Innovation is generally a good thing, ethically, because it is aimed at allowing us to do new and desirable things. Most typically, that gets expressed in the painfully vague ambition to ‘raise productivity.’ Accelerating our rate of innovation is a worthy policy objective because we want to be more productive as a society, to increase our social ‘wealth’ in the broadest sense. The 20th Century has seen a phenomenal burst of innovation and increases in wellbeing, exemplified not least by the fact that life expectancies in North American have risen by more than half over the last hundred years. The extension and enriching of human lives are good goals, which in turn makes innovation generally a good thing.

Indeed, when looked at that way, innovation isn’t just a ‘good,’ but a downright moral obligation. Yes, lives for (most) people in developed countries are pretty good. But many still don’t have happy and fulfilling lives; many children, even here, still go to bed hungry. Boosting productivity through innovation is a key ingredient for making progress in that regard. And if less developed nations are going to be raised up to even a minimally tolerable standard of living, we need innovations that will help them, and we need innovations that will make us wealthy enough that we can afford to be substantially more generous toward them than we currently are.

Read more . . .

There’s an old proverb, “Necessity is the mother of invention.”

Life is often difficult, full of challenges, trials, and travails. But it is a testament to the human spirit, created in the image of God to mature and develop morally, spiritually, and intellectually, that in the face of such troubles human ingenuity often wins out. Brad Morgan, a dairy farmer turned fertilizer magnate featured in the documentary The Call of the Entrepreneur, put it this way: “You put your butt in the corner, you’ll be surprised what you can achieve.”

I was reminded of this insight in reading a story this week about a local company, National Nail Corp., whose recent experience embodies this reality. As Jim Harger writes, “When the bottom fell out of the home building industry in 2008, the National Nail Corp. was forced to regroup and diversify, says W. Scott Baker, president and CEO of the employee-owned company.”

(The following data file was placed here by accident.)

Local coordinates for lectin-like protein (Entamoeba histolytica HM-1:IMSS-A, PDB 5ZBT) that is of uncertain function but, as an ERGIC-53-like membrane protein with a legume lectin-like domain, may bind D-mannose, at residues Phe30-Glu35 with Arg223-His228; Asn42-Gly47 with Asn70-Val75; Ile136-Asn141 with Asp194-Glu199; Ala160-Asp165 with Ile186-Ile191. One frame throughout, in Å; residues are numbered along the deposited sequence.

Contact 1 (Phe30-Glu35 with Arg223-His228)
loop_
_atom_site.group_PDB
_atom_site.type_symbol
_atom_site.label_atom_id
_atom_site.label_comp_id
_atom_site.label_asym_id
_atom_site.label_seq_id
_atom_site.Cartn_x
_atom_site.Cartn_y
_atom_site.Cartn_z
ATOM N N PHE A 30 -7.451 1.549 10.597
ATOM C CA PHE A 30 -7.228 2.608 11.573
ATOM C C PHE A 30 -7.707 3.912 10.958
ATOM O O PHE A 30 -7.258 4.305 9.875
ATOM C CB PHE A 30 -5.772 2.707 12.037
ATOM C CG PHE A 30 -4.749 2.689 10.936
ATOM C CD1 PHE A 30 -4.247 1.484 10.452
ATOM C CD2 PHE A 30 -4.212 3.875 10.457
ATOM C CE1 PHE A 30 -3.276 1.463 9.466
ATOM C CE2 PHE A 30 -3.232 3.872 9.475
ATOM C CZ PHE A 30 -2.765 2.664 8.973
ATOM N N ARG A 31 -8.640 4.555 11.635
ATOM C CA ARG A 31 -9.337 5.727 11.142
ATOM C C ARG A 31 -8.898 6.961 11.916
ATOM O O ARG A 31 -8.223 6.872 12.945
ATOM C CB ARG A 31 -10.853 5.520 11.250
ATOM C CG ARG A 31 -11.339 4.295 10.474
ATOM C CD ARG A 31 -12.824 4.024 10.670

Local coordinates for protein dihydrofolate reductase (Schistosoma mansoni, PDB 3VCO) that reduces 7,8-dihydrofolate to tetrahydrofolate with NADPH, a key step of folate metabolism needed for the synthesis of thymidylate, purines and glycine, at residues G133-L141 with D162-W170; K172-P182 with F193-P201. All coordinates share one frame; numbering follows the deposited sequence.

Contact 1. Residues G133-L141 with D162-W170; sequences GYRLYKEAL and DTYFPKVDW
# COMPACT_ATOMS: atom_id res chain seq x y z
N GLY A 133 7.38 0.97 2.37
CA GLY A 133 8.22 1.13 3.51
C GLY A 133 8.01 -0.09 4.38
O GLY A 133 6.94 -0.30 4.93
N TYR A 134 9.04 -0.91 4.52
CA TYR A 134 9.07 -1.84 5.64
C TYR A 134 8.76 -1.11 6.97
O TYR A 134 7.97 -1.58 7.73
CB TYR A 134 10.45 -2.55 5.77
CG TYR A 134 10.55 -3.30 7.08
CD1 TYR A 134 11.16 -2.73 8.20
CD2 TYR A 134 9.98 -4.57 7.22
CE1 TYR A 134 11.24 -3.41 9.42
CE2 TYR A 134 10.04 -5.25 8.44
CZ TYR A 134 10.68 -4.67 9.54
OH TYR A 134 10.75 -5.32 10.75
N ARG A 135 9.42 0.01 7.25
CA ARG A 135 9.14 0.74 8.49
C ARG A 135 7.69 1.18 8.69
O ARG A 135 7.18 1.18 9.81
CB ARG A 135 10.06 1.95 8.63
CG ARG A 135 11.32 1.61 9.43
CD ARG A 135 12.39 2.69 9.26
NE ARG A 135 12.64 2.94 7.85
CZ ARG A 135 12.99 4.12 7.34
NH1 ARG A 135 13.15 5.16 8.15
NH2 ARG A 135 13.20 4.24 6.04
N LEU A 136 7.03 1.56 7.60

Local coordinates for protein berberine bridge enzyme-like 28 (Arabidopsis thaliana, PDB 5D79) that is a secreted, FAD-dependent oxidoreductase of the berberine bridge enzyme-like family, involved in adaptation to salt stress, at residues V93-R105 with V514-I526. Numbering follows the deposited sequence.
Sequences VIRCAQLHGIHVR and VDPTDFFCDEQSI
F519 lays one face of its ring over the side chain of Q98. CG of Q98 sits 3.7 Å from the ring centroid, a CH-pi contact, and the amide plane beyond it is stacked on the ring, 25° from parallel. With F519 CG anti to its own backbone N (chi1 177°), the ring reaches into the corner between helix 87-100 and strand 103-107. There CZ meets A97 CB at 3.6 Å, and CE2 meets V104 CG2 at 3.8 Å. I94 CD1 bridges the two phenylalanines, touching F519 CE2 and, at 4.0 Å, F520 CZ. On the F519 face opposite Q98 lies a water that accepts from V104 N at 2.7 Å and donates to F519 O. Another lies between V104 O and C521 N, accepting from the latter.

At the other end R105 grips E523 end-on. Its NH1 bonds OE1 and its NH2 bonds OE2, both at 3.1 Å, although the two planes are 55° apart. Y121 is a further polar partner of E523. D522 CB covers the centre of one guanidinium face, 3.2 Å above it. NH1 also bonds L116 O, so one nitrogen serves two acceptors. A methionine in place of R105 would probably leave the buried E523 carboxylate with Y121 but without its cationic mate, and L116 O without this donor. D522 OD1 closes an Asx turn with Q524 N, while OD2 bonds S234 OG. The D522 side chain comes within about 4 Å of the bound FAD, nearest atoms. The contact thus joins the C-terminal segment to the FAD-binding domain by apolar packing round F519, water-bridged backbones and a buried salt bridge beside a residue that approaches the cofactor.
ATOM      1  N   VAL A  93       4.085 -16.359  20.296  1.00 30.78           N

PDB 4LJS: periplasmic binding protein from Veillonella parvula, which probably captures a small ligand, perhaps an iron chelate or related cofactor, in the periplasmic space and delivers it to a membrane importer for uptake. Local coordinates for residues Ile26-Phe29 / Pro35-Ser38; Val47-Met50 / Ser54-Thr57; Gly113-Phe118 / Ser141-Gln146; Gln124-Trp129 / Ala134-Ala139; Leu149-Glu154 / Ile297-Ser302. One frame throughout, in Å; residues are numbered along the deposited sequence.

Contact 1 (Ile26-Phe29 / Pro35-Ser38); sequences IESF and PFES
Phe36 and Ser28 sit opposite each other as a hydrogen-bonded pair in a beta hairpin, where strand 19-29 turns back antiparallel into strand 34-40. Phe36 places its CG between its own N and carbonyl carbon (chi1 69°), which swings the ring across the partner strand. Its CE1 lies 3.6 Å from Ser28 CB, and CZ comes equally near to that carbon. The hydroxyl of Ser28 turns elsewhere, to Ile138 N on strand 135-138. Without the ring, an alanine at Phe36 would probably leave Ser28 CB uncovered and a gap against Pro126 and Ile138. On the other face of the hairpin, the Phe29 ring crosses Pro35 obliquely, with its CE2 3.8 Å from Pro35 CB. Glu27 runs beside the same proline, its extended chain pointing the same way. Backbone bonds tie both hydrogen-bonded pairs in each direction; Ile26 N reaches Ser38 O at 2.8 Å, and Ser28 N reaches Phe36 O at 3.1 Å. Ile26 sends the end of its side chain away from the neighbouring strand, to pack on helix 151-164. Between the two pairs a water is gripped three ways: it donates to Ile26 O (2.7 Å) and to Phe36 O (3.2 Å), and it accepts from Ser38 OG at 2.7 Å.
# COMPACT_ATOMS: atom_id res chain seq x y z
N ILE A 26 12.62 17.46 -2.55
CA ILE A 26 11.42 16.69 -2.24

One of the new products is called Camo, which “created a new way to nail down deck boards without having nails or screw heads poking through the surface to create slivers, pop up or discolor a deck surface.” As Baker puts it, “Camo was birthed when we found ourselves in a place where no one would have willingly gone.”

I’m not very handy, but Camo looks pretty cool to me.

When your butt is in a corner, you’ll be surprised what you can achieve.

This is an important lesson to remember, especially in the midst of economic turmoil and fiscal crisis. Yes, we live in an age of dizzying change, but with these changes also come new opportunities. God has given human beings the august responsibility to be moral agents, to work productively in service of others. Rather than bemoaning our fate when adversity comes, we ought to look forward in hope and creatively exercise those talents God has given us to find innovative new solutions to the myriad challenges facing the world today.

solar light, developing worldOver a billion people are still using kerosene as a primary fuel source, with over 1.5 million dying annually from issues related to indoor air pollution and kerosene fires. For many in the developing world, solar lamps are a new, inexpensive solution to the problem. A recent piece in The Economist hails solar lamps as the next “mobile phone” for the poor, noting that “its spread is sustainable because it is being driven by market forces, not charity.”

In an article for Christianity Today’s This is Our City project, HOPE International‘s Chris Horst interviews two business leaders from the industry who share how their purpose and direction in providing these products stems from a strong missional orientation toward work and a belief in the power of markets.

For Brian Rants, vice president of marketing for Nokero, a leading solar light company, involvement in the industry came after a fundamental transformation in his thinking:

“I am very surprised to find myself in business,” Rants says. “Business seemed to be a backup plan to being a missionary. Or being a pastor like I thought I would be. It seemed like businesspeople were just ‘extras’ in God’s story, rather than lead or even supporting actors.”